NJ lawmaker hopes to extend protections to victims of identity theft

 A measure proposed by New Jersey Sen. Jeff Van Drew requires consumers who don't owe the money to give written notice to a debt collector. Until it's determined who is actually responsible for the debt, companies that don't stop calling could face fines up to $1,000 for each violation.(<a href=Photo via ShutterStock) " title="shutterstock_147089285" width="640" height="360"/>

A measure proposed by New Jersey Sen. Jeff Van Drew requires consumers who don't owe the money to give written notice to a debt collector. Until it's determined who is actually responsible for the debt, companies that don't stop calling could face fines up to $1,000 for each violation.(Photo via ShutterStock)

A New Jersey Senate committee will consider legislation Monday that would stop debt collectors from harassing some victims of identify theft.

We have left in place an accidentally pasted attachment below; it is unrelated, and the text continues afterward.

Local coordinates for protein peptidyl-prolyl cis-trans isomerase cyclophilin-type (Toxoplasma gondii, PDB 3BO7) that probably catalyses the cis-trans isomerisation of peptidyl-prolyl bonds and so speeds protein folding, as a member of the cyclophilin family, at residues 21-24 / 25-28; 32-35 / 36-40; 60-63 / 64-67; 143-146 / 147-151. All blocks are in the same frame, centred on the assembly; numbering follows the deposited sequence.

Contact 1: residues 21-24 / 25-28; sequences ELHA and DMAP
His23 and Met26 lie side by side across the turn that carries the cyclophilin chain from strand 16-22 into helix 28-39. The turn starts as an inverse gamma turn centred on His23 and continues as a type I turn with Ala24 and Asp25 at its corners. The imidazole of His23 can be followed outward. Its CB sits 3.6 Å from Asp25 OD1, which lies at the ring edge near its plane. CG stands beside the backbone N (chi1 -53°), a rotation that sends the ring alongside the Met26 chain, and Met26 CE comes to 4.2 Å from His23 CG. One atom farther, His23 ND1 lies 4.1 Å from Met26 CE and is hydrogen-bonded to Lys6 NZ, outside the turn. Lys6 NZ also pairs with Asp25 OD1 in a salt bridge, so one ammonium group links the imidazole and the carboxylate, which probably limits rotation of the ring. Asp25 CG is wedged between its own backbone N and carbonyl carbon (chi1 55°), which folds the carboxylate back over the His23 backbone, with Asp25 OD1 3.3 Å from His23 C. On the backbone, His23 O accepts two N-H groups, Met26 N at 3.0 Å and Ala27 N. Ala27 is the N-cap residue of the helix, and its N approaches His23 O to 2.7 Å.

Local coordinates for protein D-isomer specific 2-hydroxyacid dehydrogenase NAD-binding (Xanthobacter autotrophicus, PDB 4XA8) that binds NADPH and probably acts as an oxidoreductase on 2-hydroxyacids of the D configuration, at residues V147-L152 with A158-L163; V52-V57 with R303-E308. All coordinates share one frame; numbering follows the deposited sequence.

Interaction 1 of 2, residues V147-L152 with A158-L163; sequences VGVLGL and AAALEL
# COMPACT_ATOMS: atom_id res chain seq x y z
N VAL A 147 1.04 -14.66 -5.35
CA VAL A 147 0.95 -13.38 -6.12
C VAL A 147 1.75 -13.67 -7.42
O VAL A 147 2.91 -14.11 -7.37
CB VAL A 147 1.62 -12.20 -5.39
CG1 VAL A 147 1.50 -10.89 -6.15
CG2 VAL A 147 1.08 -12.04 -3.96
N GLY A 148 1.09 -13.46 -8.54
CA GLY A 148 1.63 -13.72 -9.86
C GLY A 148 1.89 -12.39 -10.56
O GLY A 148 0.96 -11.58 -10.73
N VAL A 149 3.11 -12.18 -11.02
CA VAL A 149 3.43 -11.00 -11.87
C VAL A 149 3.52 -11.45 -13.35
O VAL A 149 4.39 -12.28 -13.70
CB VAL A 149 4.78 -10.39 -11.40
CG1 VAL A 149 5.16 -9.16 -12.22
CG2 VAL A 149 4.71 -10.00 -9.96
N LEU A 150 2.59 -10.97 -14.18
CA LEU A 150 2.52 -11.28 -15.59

Some New Jersey residents who had their identities stolen are repeatedly called by debt collection companies demanding payments for purchases they didn’t make, said state Sen. Jeff Van Drew.

“It’s a serious issue because it affects your credit rating. It certainly affects your whole lifestyle. It’s very, very nerve wracking for people to go through,” said Van Drew, D-Atlantic. “When you do not owe the debt, when you are not the individual for whom they are looking, there should be recourse.”

Van Drew’s bill requires consumers who don’t owe the money to give written notice to a debt collector. Until it’s determined who is actually responsible for the debt, companies that don’t stop calling could face fines up to $1,000 for each violation.

“Unfortunately some of these collection agencies have a large number of employees working for them, and sometimes these employees really don’t care. They promise that they’ll straighten it out,” he said. “Yet they hang up, and a week later the individual gets a phone call again that they owe debt, that they owe money.”

Since he proposed the legislation, Van Drew said, there have been fewer of the harassing calls.

“There’s been a lot of discussion about it. I think some of the companies have been more careful because we had quite a run for a while of problems with this issue,” he said. “It’s a been a little quieter, but we believe we should codify into law the protection for the individual consumer.”

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